I was talking to Tim VanSteenburgh (we both do work for Geek.net) and he had a proof of concept for automatically updating a search index when a change happens to a model and pairing a unified search results page with that to make an easy one-stop search solution for a website. I thought this was a pretty cool idea, so I decided to do a implementation of it on top of the Pyramid framework and share it the readers of my blog. I choose Whoosh only so that I could have an easy way for users to try the project out. Since whoosh is pure python it installs when you run your setup.py develop. But this approach could be applied to any searching system. Tim was using solr.

Demo Project

The purpose of the post is to summarize briefly the steps taken to achieve the desired results of automatically updating the index information when models change. Please browse the source and clone and run the project, looking at the source as a whole will definitely give you a better start to finish understanding than just reading this blog post.

GitHub: sawhoosh

Whooshing Your Models

There are few parts that make up the magic of all this, but each part is really simple. First you have the index schema itself. This is setup to hold the unique ID of an item, as well as a pickled version of the uninstantiated class, and an aggregate of values (decided by you) that you want to be searchable for the item. The schema looks like this:

class SawhooshSchema(SchemaClass):
    value = TEXT
    id = ID(stored=True, unique=True)
    cls = ID(stored=True)

In the Whoosh world this basically says store ID and CLS so it comes back with the search results, but not value. value will be what we will search over in order to find our results. We need to tell our models what attributes are important to use for indexing, I’ve chosen to do this with a whoosh_value property on the model itself.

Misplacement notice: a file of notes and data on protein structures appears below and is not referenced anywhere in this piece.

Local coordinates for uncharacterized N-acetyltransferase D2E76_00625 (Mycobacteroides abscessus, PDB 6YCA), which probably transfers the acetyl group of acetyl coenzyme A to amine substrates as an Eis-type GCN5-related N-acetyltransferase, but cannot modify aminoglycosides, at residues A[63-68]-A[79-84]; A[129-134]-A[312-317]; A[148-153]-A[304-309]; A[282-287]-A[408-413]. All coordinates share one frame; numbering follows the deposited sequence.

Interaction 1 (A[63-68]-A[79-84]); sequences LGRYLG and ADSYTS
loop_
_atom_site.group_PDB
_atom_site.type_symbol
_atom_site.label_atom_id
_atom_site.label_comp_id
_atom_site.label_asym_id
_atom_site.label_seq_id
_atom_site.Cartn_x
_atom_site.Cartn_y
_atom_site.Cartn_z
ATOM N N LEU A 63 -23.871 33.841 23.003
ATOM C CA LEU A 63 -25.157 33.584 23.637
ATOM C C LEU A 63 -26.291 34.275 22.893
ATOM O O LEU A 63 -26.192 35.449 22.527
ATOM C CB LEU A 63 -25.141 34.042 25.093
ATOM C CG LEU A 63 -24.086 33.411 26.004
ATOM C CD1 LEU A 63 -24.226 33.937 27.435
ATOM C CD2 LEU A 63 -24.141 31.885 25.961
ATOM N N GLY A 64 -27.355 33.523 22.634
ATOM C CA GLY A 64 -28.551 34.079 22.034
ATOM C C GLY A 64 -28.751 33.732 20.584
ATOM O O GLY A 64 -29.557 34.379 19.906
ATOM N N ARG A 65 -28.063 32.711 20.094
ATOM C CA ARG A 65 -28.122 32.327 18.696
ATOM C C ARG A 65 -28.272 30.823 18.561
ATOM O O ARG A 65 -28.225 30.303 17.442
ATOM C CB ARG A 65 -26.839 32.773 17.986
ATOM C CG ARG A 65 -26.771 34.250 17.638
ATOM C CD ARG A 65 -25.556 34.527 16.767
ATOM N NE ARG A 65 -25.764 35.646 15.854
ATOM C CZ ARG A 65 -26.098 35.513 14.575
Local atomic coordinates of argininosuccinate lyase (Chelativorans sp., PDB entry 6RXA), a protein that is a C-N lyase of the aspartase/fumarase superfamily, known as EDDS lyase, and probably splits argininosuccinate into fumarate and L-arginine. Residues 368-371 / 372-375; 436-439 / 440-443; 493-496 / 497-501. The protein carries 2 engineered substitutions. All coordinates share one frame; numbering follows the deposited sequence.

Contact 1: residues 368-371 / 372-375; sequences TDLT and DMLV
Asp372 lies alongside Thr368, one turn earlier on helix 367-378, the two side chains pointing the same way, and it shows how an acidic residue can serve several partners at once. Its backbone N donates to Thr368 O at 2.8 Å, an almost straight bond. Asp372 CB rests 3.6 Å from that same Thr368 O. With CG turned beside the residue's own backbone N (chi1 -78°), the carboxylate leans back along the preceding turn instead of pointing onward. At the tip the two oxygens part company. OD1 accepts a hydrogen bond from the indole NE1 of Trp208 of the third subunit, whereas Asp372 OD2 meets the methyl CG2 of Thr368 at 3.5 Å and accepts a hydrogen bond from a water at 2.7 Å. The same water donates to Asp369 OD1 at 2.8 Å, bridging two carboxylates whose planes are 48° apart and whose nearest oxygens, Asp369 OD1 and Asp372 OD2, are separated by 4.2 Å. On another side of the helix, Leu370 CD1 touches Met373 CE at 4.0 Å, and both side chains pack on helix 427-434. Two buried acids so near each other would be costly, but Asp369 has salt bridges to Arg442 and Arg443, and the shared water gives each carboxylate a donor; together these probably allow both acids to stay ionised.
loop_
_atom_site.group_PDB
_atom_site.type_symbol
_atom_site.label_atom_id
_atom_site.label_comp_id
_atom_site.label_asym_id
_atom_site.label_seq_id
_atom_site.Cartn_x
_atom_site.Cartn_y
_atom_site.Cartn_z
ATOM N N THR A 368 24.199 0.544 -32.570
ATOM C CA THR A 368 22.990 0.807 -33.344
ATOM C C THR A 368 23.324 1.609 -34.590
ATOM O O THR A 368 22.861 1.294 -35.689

class Document(Base):
    __tablename__ = 'document'
    __whoosh_value__ = 'id,title,content,author_id'
    id = Column(CHAR(32), primary_key=True, default=new_uuid)
    title = Column(String, nullable=False)
    content = Column(Text, nullable=False)
    author_id = Column(Integer, ForeignKey('author.id'), index=True)
    def __str__(self):
        return u'Document - Title: {0}'.format(self.title)

This says make the id, title, content, and author_id for document all searchable values. This happens automatically for us because our Base class has a parent class that handles all of the Whoosh work. This parent class, I’ve called it SawhooshBase, handles all the indexing, reindexing, and deindexing of our models. The class itself looks like this:

class SawhooshBase(object):
    # The fields of the class you want to index (make searchable)
    __whoosh_value__ = 'attribue,attribute,...'
    def index(self, writer):
        id = u'{0}'.format(self.id)
        cls = u'{0}'.format(pickle.dumps(self.__class__))
        value = u' '.join([getattr(self, attr) for attr in self.__whoosh_value__.split(',')])
        writer.add_document(id=id, cls=cls, value=value)
    def reindex(self, writer):
        id = u'{0}'.format(self.id)
        writer.delete_by_term('id', self.id)
    def deindex(self, writer):
        id = u'{0}'.format(self.id)
        writer.delete_by_term('id', self.id)
Base = declarative_base(cls=SawhooshBase)

As you can see in the index method, we use the whoosh_value to create an aggregate of searchable strings and supply that to the value we defined in our search schema. We pickle the class and also store the ID. This is what later lets us easily take search results and turn them in to object instances.

Those methods above are only ever run by our SQLalchemy after_flush session event, though that is not to say you couldn’t run them manually. The callback and event hook looks like this: